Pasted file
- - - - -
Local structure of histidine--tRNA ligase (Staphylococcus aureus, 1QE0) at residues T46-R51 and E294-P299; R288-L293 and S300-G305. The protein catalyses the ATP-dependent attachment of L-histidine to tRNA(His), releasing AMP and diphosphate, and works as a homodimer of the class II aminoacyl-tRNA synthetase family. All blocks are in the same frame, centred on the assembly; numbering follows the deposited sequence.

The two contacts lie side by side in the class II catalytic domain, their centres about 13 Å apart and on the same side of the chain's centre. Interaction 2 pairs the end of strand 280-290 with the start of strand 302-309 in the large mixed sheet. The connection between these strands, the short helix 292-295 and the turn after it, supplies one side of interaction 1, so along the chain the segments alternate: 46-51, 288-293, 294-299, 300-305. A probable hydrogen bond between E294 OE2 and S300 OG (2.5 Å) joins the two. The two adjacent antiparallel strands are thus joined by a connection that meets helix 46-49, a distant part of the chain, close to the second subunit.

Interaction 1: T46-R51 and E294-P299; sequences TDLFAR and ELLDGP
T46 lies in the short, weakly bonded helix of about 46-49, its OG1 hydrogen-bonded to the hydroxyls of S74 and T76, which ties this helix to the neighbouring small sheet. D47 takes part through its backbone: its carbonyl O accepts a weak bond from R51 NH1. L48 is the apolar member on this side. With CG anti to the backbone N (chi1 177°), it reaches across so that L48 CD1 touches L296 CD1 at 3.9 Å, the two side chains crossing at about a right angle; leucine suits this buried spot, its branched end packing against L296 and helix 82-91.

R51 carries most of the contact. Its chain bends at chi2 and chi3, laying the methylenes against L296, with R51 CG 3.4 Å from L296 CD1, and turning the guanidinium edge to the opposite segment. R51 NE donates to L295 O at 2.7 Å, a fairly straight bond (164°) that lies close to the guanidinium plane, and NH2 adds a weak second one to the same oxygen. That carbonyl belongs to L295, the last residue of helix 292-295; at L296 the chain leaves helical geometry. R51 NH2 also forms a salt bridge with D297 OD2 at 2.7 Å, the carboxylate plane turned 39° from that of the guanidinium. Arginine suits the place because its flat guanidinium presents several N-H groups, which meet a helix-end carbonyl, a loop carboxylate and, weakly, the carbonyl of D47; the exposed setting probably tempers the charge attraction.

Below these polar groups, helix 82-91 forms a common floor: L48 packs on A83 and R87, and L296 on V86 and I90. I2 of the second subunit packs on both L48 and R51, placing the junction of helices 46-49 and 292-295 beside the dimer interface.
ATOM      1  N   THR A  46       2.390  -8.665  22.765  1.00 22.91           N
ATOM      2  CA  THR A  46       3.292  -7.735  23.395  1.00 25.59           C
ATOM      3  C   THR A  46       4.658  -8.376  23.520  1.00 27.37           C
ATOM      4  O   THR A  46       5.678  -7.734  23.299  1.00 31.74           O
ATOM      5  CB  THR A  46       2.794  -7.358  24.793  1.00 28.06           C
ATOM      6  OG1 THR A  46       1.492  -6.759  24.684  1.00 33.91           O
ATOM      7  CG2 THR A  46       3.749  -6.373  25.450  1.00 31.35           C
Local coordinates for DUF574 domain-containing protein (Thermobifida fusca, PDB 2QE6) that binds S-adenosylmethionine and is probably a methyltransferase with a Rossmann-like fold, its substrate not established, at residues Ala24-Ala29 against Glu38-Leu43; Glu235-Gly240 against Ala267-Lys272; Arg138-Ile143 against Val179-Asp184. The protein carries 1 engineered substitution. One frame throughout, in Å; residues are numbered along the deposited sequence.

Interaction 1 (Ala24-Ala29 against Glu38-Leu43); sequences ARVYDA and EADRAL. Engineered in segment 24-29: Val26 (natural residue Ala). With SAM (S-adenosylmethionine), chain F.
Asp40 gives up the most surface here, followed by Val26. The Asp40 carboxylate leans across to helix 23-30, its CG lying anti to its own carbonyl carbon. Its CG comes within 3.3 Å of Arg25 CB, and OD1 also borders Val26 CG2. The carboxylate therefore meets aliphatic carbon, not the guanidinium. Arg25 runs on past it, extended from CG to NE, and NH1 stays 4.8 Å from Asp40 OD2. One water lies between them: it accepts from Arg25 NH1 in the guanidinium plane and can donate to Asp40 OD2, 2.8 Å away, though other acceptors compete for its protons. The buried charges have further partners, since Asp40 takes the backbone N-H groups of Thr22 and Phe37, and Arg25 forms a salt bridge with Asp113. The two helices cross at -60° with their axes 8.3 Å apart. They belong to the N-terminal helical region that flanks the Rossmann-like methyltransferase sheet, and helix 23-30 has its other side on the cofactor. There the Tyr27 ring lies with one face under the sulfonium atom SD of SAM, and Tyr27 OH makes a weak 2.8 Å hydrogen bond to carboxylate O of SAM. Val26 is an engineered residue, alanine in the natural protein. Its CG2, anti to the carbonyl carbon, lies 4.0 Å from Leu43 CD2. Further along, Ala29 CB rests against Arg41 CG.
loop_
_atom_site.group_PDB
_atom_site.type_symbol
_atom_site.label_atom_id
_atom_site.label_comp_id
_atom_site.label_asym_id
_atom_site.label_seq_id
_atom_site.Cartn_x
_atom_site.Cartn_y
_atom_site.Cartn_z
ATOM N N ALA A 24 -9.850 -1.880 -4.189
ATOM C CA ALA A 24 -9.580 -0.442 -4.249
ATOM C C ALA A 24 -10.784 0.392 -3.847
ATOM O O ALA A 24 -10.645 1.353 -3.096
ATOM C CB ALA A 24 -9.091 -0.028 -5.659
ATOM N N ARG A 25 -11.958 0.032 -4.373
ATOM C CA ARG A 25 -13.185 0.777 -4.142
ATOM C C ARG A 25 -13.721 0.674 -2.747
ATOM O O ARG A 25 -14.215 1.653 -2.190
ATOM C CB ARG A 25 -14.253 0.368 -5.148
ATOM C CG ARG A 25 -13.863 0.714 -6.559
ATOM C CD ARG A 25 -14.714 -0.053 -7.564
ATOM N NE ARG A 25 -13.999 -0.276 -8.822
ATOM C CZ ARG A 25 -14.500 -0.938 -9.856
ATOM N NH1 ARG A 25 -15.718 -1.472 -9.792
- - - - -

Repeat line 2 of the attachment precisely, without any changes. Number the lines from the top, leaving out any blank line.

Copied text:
The two contacts lie side by side in the class II catalytic domain, their centres about 13 Å apart and on the same side of the chain's centre. Interaction 2 pairs the end of strand 280-290 with the start of strand 302-309 in the large mixed sheet. The connection between these strands, the short helix 292-295 and the turn after it, supplies one side of interaction 1, so along the chain the segments alternate: 46-51, 288-293, 294-299, 300-305. A probable hydrogen bond between E294 OE2 and S300 OG (2.5 Å) joins the two. The two adjacent antiparallel strands are thus joined by a connection that meets helix 46-49, a distant part of the chain, close to the second subunit.